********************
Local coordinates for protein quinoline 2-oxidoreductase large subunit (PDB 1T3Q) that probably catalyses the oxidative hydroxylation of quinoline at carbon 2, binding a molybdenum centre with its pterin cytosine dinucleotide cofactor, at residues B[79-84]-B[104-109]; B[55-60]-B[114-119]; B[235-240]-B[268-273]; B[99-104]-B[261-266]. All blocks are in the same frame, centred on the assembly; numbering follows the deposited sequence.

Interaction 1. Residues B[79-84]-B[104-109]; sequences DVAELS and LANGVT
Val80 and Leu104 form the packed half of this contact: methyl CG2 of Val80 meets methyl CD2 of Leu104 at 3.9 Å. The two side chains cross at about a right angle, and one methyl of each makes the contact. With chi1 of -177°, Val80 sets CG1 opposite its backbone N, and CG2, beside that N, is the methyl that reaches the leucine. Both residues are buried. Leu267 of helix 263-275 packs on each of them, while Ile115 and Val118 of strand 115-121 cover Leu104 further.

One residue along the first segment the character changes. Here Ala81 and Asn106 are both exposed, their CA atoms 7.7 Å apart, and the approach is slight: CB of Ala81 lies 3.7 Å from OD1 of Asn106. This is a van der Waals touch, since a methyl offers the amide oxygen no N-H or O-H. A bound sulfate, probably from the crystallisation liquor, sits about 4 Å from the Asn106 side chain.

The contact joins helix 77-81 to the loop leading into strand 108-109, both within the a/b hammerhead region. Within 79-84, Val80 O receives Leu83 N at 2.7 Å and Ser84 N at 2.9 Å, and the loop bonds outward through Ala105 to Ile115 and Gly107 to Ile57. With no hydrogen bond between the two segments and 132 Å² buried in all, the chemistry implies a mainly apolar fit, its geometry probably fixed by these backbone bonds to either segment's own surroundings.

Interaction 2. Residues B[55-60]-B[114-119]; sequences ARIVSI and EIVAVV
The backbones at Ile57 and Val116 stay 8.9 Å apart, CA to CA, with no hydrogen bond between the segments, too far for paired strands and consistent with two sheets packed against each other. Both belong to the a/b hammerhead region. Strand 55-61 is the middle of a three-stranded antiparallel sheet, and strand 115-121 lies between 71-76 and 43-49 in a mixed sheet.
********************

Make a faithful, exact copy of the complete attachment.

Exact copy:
Local coordinates for protein quinoline 2-oxidoreductase large subunit (PDB 1T3Q) that probably catalyses the oxidative hydroxylation of quinoline at carbon 2, binding a molybdenum centre with its pterin cytosine dinucleotide cofactor, at residues B[79-84]-B[104-109]; B[55-60]-B[114-119]; B[235-240]-B[268-273]; B[99-104]-B[261-266]. All blocks are in the same frame, centred on the assembly; numbering follows the deposited sequence.

Interaction 1. Residues B[79-84]-B[104-109]; sequences DVAELS and LANGVT
Val80 and Leu104 form the packed half of this contact: methyl CG2 of Val80 meets methyl CD2 of Leu104 at 3.9 Å. The two side chains cross at about a right angle, and one methyl of each makes the contact. With chi1 of -177°, Val80 sets CG1 opposite its backbone N, and CG2, beside that N, is the methyl that reaches the leucine. Both residues are buried. Leu267 of helix 263-275 packs on each of them, while Ile115 and Val118 of strand 115-121 cover Leu104 further.

One residue along the first segment the character changes. Here Ala81 and Asn106 are both exposed, their CA atoms 7.7 Å apart, and the approach is slight: CB of Ala81 lies 3.7 Å from OD1 of Asn106. This is a van der Waals touch, since a methyl offers the amide oxygen no N-H or O-H. A bound sulfate, probably from the crystallisation liquor, sits about 4 Å from the Asn106 side chain.

The contact joins helix 77-81 to the loop leading into strand 108-109, both within the a/b hammerhead region. Within 79-84, Val80 O receives Leu83 N at 2.7 Å and Ser84 N at 2.9 Å, and the loop bonds outward through Ala105 to Ile115 and Gly107 to Ile57. With no hydrogen bond between the two segments and 132 Å² buried in all, the chemistry implies a mainly apolar fit, its geometry probably fixed by these backbone bonds to either segment's own surroundings.

Interaction 2. Residues B[55-60]-B[114-119]; sequences ARIVSI and EIVAVV
The backbones at Ile57 and Val116 stay 8.9 Å apart, CA to CA, with no hydrogen bond between the segments, too far for paired strands and consistent with two sheets packed against each other. Both belong to the a/b hammerhead region. Strand 55-61 is the middle of a three-stranded antiparallel sheet, and strand 115-121 lies between 71-76 and 43-49 in a mixed sheet.